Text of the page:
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obelixx


Latest posts by obelixx

Munstead, Hidcote or ................?

Posted: 19/04/2013 at 18:48

Here is the updated RHS hardiness ratings info -

http://www.rhs.org.uk/Plants/Plant-trials-and-awards/pdf/2012_RHS-Hardiness-Rating

Theyv'e been doing a rethink after tha hard winters of 2009 and 2010 and have come up with a system that includes the extremes of Britain's climates, some of which are similar to continental Europe.

Munstead, Hidcote or ................?

Posted: 19/04/2013 at 17:22

Hi Goldilocks, My Hidcotes and Edelweiss lavenders regularly come thorugh -20 to -25C but, as I said, they are in a very well drained spot and get whatever winter sun there is.    The Munstead has also been sheltered and well drained but heavier soil with more clay so if I do plant replacements, theer'll be some grit and compost going into the mix.   Lavenders are lovely plants to have and great for beneficial insects.

What has happened???

Posted: 19/04/2013 at 16:52

As a result of this recent spatt it seems to me that some perfectmy pleasant and knowledgeable people have left these boards which is a pity.   Everybody, new and old should be welcome here and able to fit in with each other.

I have been frequenting gardening message boards for years and have seen many such spats come and go, especially on the the old Beeb boards and each time there was a schism and people set off to spawn new boards it left the boards diminished - except on one occasion when they were eejits the rest of us were glad to see the back of but this isn't the case this time and it seems to me that two or three people are still trying to rule a roost on which they are only precarioulsy perched.   You will find as tie goes by and new people join that there will be no shortage of dominant ersonalities turning up.

Those who are left behind and who have had most to say in the recent upset should reflect and remember - it takes all sorts to make a garden and all sorts to make a community.  On here we come from many different backgrounds of education, experience, knowledge, intelligence, income, empathy and understanding.   There are bound to be occasional personality clashes as well as groups of kindred spirits that take to each other on chat threads and may, to some, feel exclusive or cliquey.  Life is like that and no-one should take it as a personal therat or insult.  Better to try and make friends instead.

We are anonymous on here and no-one can hear our tone of voice or see our face as we speak through these boards.  Some of us are robust and some of us are delicate flowers.  Remember that and tread softly in your metaphorical garden slippers.  Some of you really do need to get things in perspective and take off the big, clod-hopping hobnailed boots you've been tarmpling around in.

Now, can we please settle down to welcoming new gardeners and old, new knowledge and starter questions, new topics an dthe same olf chestnuts and remain pleasant and tolerant?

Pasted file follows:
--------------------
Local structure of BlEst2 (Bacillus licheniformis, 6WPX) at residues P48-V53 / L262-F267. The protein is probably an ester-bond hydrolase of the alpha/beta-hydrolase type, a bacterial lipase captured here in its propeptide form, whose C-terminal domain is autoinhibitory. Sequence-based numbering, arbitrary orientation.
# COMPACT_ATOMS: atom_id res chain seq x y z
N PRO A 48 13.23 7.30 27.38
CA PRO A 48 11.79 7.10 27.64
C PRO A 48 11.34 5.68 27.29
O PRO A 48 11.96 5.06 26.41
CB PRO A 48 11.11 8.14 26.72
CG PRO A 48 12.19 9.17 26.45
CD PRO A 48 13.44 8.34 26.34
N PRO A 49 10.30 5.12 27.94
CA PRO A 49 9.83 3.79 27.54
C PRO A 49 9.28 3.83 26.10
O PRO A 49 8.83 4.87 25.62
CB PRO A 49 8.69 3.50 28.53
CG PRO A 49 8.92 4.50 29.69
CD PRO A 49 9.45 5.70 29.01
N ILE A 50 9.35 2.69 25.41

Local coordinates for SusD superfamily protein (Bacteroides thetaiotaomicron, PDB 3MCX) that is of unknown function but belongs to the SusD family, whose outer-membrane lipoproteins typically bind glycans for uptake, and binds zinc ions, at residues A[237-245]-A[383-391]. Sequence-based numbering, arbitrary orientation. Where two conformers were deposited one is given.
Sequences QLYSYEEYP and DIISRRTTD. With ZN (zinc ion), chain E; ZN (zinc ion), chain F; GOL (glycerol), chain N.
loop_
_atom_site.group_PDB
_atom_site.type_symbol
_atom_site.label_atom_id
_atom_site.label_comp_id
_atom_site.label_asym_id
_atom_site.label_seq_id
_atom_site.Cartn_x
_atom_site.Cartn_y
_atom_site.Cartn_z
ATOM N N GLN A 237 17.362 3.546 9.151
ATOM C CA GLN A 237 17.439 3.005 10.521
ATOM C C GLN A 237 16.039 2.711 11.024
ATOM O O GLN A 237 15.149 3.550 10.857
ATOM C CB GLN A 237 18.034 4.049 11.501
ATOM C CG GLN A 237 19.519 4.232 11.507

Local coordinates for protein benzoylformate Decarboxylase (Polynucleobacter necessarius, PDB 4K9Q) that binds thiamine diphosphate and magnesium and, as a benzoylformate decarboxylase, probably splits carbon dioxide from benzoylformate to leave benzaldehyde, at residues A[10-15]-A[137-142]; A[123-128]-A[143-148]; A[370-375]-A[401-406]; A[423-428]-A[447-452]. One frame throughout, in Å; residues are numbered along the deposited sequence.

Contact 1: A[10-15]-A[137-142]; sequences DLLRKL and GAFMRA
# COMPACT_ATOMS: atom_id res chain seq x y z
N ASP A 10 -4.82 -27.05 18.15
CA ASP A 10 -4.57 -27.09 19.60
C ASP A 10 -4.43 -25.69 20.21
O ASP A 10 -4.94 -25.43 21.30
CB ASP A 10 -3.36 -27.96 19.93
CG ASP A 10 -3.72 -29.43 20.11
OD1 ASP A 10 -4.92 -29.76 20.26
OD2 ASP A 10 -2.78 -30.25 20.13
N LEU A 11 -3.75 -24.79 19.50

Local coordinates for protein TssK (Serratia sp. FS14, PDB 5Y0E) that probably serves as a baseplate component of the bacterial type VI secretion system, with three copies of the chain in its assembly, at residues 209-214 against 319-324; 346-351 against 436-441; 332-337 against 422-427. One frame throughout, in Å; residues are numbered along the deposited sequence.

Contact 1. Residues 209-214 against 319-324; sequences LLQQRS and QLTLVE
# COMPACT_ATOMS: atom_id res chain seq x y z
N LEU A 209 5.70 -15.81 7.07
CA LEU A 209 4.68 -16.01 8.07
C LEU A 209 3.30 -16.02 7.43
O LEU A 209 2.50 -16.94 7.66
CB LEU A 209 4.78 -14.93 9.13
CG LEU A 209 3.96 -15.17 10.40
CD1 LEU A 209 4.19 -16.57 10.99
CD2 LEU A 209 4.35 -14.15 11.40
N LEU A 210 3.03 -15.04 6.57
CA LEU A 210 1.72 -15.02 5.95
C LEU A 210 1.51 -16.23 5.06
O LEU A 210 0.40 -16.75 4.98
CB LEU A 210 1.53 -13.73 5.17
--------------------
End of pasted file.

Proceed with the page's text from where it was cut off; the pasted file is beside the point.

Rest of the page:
Munstead, Hidcote or ................?

Posted: 19/04/2013 at 16:01

That certainly is a vivid blue but I suspect I need an H5 hardiness rating for my grdaen, even in teh well drained bits.

Munstead, Hidcote or ................?

Posted: 19/04/2013 at 15:35

Forgot to add I also put some Munstead lavenders in my ros ebed to help keep off the aphids but they don't cope as well with our winters and I've recently had to remove two more corpses.  Two left but straggly.  i hope they'll be OK after some TLC but will always plant Hidcote in future.

CLEMATIS

Posted: 19/04/2013 at 13:58

And slow release fertiliser mixed in with an anuual top dressing of special cleatis food available in good garden centres.

Munstead, Hidcote or ................?

Posted: 19/04/2013 at 13:56

I have blue Hidcote and white Edelwiess lavenders planted alon the top of a retaining wall where they get good drianage and full sun.  They are bothe hardy and flower well each year although the white is slightly longer stemed and flowers later.

Both are pruned right back after flowering is over so are easy to keep compact and tidy though I have to say they look a bit sad after this winter.  No doubt they'll perk up though.  They usually do and are full of bees buzzing in summer and good perfume.

Talkback: Bees and pesticides

Posted: 19/04/2013 at 10:19

You need to worry less about their honey and more about how many of our food plants they pollinate.  Without bees we would be in big trouble.

heucheras

Posted: 19/04/2013 at 10:18

I have some Silver somethings with mottled purple foliage which survive everything the recent winters have thrown at them but they are in full sun in a slighty raised bed and have a low box hedge all round their bed so get protection from the worst of the easterly winds which are so freezing and dessicating.   

Others purpley ones in the garden do better or worse depending on how sheltered they are but none of the lime green, ambers, caramels, raspberry or very dark colours survive prolonged cold and damp.

Clivia

Posted: 18/04/2013 at 22:56

I use liquid rose or tomato or pelargonium feed on all my houseplants, even the ones that don't flower and they seem to like it.  Haven't had a clivia for years but they flowered well on that diet. 

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